On the 17 June 1983, Mobutu Sese Seko promoted himself to the rank of field marshal. The order was signed by General Likulia Bolongo.


Current useEdit


See alsoEdit


  1. ^ "Afghanistan - Marshal Fahim National Defense University". Flags of the World. 26 July 2020.
  2. ^ "Did You Know That Only 3 People Have Been Given The Highest Ranks In The Indian Armed Forces?". 24 February 2016. Archived from the original on 4 January 2017.
  3. ^ "Profile: Libya's military strongman Khalifa Haftar". 15 September 2016. Archived from the original on 27 February 2018. Retrieved 8 May 2018 – via
  4. ^ SureshikaThilakarathna. "Sarath Fonseka promoted Sri Lanka's first ever Field Marshal". Archived from the original on 11 July 2017. Retrieved 8 May 2018.
  5. ^ "Great Turkish Dictionary". Turkish Language Association. Archived from the original on 29 July 2012. Retrieved 1 August 2009.
  6. ^ Leonard Mosley, Marshall, hero for our times (1982), 270, available at Internet Archive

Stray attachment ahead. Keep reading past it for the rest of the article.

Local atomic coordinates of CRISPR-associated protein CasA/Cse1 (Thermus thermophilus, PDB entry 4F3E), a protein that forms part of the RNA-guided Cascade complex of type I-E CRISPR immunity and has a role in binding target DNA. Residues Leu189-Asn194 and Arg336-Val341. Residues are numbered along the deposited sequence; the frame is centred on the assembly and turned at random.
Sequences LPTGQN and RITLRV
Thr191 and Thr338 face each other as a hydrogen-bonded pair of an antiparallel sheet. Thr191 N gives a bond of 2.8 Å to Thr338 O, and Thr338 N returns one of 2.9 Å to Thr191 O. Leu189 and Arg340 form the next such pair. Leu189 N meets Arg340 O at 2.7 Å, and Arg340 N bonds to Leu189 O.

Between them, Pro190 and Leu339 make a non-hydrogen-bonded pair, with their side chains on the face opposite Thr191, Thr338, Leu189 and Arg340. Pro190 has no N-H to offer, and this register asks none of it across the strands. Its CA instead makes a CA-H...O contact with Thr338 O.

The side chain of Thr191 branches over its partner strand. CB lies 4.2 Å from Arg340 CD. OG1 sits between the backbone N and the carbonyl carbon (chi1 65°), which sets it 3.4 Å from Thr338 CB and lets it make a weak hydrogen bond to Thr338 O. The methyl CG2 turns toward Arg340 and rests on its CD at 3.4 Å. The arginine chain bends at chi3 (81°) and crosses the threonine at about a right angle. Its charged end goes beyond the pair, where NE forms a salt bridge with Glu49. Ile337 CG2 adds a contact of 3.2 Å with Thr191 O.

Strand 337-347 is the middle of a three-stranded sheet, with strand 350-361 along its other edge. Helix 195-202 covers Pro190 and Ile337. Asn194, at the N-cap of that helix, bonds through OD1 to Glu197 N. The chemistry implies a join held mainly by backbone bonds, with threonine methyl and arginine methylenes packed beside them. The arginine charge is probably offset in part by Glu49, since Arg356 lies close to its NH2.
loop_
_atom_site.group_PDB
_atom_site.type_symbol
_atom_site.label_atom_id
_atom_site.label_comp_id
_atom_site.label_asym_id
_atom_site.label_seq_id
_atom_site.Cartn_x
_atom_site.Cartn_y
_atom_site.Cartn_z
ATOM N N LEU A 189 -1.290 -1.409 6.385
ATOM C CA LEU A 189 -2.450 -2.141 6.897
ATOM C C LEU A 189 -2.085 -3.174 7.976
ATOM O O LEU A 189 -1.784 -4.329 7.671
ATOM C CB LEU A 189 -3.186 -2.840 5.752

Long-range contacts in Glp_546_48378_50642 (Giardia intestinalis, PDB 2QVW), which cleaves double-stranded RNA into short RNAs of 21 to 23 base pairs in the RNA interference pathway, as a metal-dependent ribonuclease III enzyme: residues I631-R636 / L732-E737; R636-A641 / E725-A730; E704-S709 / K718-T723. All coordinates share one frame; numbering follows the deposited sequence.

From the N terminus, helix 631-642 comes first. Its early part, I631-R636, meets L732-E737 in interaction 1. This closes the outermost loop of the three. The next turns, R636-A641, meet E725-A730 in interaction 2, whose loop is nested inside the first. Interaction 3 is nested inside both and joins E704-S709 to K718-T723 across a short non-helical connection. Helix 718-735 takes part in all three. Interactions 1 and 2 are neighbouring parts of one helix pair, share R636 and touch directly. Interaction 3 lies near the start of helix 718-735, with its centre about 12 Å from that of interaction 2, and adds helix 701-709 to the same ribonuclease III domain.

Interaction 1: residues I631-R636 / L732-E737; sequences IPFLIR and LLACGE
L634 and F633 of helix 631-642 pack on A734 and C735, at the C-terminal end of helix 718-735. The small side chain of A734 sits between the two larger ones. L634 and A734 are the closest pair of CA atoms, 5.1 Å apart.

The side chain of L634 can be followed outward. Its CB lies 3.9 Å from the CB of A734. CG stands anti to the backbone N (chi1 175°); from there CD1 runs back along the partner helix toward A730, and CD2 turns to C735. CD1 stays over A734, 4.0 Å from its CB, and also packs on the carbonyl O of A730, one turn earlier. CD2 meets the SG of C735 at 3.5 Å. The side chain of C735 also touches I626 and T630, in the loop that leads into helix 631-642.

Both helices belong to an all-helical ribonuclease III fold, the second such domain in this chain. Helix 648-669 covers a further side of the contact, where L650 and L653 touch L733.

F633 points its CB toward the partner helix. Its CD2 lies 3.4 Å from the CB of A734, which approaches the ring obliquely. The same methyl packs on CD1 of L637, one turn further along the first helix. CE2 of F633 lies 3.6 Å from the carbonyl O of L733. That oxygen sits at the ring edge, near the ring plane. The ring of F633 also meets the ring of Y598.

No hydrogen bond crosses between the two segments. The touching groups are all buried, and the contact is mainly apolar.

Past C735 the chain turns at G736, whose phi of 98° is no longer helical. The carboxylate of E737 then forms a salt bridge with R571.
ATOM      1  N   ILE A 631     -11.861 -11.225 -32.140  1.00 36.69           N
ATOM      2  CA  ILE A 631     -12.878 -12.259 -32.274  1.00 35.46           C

7. ^ Sydney Louis Mayer, The biography of General of the Army, Douglas MacArthur (1984), 70, available at Internet Archive
  8. ^ Eric Larrabee, Commander in chief: Franklin Delano Roosevelt, his lieutenants, and their war (2004), 200, available at Google Books
  9. ^ Stuart H. Loory, Defeated; inside America's military machine (1973), 78, available at Internet Archive
  10. ^ "Eisenhower Memorial Commission – The Story Behind Ike's Fifth Star". Archived from the original on 17 July 2012. Retrieved 14 May 2012.
  11. ^ "Badges of rank" (PDF). Department of Defence (Australia). Retrieved 31 May 2021.
  12. ^ "Akta angkatan bersenjata diraja Brunei (Penggal 149)" (PDF). (in Malay). 16 December 2013. pp. 1999–2000. Retrieved 14 July 2021.